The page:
Our current data, pending publication, do establish a strong negative correlation between urinary Mauve and zinc status, when Mauve is measured either by the colorimetric assay or by HPLC/MS. A series of 1148 ADHD patients (Walsh) demonstrated a strong negative correlation (0.974 significance by F test) between Mauve by colorimetric assay and plasma zinc concentration. Mauve by colorimetric analysis in a mixed group of patients (McLaren-Howard) demonstrated a strong negative correlation with white-cell zinc (correlation coefficient -0.743). Also in mixed diagnoses, there was a very strong inverse correlation (coefficient -0.985) between Mauve by HPLC/MS and red-cell zinc (Audhya). There is sufficient evidence to conclude that Mauve is a good marker for zinc status.
Riordan and Jackson find that vitamin B6 (pyridoxine) levels are not lower in association with urinary Mauve. Pfeiffer alluded to lower vitamin B6 function in high-Mauves, as reflected by lower measured levels of P5P (activated vitamin B6) and EGOT activity. There is no published data in this area. Suspected functional deficits in activation of vitamin B6 and / or binding by B6-dependent enzymes will be discussed later in the context of oxidative stress.
OHHPL has not been studied exhaustively, but preliminary data are very interesting. In 1977, Irvine demonstrated that OHHPL concentration in urine directly correlated with emotional withdrawal, motor retardation, blocked affect and severe depression in schizophrenia. He also demonstrated that intraperitoneal administration of OHHPL resulted in ptosis, locomotor aberration, and hypothermia in rats. In 1990, Cutler and Graham reported increased backward locomotion and head-twitching (as with psychotomimetics) in mice after intraperitoneal OHHPL administration. Graham suggested that the chemical similarity of OHHPL to kainic acid and pyroglutamate confer excitotoxic properties. This has not been investigated.
That seemingly disparate treatments-niacinamide on one hand, vitamin B6 and zinc on the other-decrease Mauve and produce concommitant symptomatic improvement is thought-provoking. In both humans and animals, an ample body of research demonstrates that emotional, non-physically painful stress increases oxidative stress, measurable as actual oxidized biomolecules. The behavioral and somatic disorders associated with higher urinary Mauve are also associated with higher markers for oxidative stress. B6 and Zn and B3 are strongly anti-oxidant, which strengthens the suggestion that Mauve is associated with oxidative stress.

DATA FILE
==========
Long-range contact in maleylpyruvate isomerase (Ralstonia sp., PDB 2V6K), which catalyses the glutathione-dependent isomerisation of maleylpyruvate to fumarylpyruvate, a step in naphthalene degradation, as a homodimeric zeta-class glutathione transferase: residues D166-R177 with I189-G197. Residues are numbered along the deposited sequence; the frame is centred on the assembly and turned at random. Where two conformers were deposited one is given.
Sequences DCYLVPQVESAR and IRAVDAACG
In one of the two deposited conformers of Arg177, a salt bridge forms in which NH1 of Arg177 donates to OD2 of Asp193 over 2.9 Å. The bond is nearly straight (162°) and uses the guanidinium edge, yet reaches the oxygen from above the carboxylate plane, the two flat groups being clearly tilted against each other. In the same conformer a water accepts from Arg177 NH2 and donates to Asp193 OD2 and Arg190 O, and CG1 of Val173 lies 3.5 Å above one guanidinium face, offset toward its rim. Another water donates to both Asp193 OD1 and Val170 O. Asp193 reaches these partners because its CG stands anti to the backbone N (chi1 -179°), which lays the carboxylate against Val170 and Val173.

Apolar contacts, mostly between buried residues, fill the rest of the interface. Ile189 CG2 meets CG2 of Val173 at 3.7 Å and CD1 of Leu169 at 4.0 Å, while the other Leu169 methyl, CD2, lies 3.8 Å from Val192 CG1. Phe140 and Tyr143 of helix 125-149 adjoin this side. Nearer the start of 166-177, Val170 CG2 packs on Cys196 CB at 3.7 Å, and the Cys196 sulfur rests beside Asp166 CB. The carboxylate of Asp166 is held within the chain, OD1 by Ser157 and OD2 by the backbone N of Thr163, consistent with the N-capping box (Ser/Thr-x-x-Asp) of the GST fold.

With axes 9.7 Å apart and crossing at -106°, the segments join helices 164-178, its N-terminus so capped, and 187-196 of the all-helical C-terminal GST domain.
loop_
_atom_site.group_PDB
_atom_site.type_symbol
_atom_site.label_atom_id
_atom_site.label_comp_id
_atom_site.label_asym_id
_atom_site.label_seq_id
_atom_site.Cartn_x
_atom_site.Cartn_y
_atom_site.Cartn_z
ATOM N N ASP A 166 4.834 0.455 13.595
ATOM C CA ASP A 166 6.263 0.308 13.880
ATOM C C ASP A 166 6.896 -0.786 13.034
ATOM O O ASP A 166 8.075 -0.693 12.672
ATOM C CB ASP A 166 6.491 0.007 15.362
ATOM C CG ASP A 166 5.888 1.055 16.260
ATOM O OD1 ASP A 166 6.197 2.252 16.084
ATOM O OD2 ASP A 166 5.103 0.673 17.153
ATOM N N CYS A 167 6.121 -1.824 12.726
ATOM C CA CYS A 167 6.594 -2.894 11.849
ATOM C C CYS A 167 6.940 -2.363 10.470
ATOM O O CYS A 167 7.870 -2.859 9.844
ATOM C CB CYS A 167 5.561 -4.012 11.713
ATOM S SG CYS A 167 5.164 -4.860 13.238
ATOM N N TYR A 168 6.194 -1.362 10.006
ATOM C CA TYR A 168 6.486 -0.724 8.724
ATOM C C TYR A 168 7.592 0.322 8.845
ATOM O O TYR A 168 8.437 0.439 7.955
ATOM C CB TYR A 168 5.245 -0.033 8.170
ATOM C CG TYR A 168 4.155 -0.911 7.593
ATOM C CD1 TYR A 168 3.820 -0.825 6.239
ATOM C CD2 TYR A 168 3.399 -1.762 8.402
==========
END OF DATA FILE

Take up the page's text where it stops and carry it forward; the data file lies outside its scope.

Lower zinc, as found in higher-Mauve states, certainly is associated with oxidative stress. Zinc is powerfully anti-oxidant, shielding sulfhydryl groups and protecting lipids from peroxidation. Zinc induces metallothionein, a very important anti-oxidant protein, and is a constituent of superoxide dismutase. Levels of vitamin A-a key antioxidant-are maintained by sufficient zinc. Zinc deficiency results in lower glutathione, vitamin E, glutathione sulfotransferase (GST), glutathione peroxidase and superoxide dismutase levels. Reactive oxygen species and lipid peroxides increase in tissue, membranes and mitochondria in zinc deficiency.
Conceivably, poor zinc retention and higher zinc turnover may be a manifestation of oxidative stress. It is well-demonstrated that oxidants release complexed zinc from zinc-binding proteins, including metallothionen. Thus, it is suspected that the relationship between oxidative stress and low zinc are reciprocal.
Vitamin B6 is strongly anti-oxidant. P5P is required for synthesis of glutathione, metallothionein, CoQ10 and heme, all of which play very important anti-oxidant roles. With zinc, P5P is required for glutamic acid decarboxylase (GAD), sufficient supplies of which block excitotoxicity which would otherwise increase oxidative stress. P5P protects vulnerable enzyme lysinyl groups from oxidation, as specifically in the case of glutathione peroxidase.
Even marginal B6 deficiency lowers glutathione peroxidase and glutathione reductase, promoting mitochondrial decay and raising measurable lipid peroxide levels. Carbonyl-inhibition of pyridoxal kinase, which produces P5P, is very strong. It is possible that higher levels of carbonyls produced by oxidative injury to proteins may exert an inhibiting effect on B6 activation in states of oxidative stress. Besides pyridoxal kinase, the whole family of P5P-dependent enzymes suffer decreased binding in the face of carbonyl inhibition, and certain key P5P-dependent enzymes such as GAD are impaired by oxidants generally.